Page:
Conflicts Within and Amongst Protagonists
"A Clean Well-Lighted Place" by Ernest Hemingway and "Sonny's Blues" by James Baldwin are interestingly tied together with their protagonists. Both are faced with various obstacles in their lives which are the main focus of each story, however, neither of the stories are written in the perspective of the central character. Nor are the struggles they face ever mentioned outright; instead, they become more defined as each story progresses. The protagonist in "A Clean Well-Lighted Place", an elderly man, seems to have a comfortable life, one that the character of a young waiter finds enviable in some ways, and yet, in the week prior to the setting of the story, he tried to commit suicide. In "Sonny's Blues", the protagonist, Sonny, in an attempt to escape his childhood in Harlem, finds the creative outlet of being a jazz pianist, and unfortunately gets sucked into drugs in the process. Although the elderly man in "A Clean Well-Lighted Place" and Sonny in "Sonny's Blues" face very different challenges in their lives, the manner in which they combat their struggles with themselves, with family members, and with society is similar in principle.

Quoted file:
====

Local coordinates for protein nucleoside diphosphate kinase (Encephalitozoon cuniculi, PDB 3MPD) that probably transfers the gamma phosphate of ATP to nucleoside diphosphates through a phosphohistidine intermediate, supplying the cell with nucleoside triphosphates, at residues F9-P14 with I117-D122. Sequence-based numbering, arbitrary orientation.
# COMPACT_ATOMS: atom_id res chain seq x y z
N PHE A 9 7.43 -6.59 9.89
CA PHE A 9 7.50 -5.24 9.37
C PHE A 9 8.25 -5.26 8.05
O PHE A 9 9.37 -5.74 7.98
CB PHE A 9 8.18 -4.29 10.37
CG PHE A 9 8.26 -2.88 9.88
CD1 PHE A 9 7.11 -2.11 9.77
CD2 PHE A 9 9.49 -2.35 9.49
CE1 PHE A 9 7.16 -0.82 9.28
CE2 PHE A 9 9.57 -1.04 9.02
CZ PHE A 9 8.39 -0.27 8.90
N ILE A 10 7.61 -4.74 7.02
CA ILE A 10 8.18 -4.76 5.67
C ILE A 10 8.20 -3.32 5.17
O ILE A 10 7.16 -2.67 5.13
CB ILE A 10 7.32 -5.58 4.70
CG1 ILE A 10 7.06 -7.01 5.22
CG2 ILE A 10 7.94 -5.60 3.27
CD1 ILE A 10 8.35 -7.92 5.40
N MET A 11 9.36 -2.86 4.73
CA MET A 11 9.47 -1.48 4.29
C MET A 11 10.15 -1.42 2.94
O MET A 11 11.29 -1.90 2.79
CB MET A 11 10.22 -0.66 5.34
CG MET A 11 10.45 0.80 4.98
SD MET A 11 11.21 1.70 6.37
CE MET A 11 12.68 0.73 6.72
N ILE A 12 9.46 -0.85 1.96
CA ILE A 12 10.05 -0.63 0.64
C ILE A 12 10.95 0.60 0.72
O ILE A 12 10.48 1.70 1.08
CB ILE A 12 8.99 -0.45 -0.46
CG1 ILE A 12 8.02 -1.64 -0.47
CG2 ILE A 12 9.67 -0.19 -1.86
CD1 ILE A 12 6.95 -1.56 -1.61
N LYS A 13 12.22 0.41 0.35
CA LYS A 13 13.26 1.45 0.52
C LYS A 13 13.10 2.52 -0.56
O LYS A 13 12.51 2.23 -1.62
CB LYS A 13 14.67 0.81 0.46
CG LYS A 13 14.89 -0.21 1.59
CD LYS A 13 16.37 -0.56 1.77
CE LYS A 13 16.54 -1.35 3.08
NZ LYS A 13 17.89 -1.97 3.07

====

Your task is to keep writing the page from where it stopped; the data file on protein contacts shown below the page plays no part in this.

Both Sonny and the old man are primarily in conflict with themselves. Their respective outlooks on life have caused them to be in the situations they are in. Sonny is torn between the love he feels for his family and his passion for playing jazz piano. Initially, he attempts to appease both loves, which leads to neither of them being fulfilled. Only when he feels abandoned by his family does he choose to ignore one of his loves entirely and pursue his dream of being a jazz pianist. However, he is never fully able to detach himself completely from his family and there always an uncertainty in his mind of what would have happened if he had acted differently. He retracts into himself rather than confront the issue head on as shown in the following passage "Sonny just moves back,...
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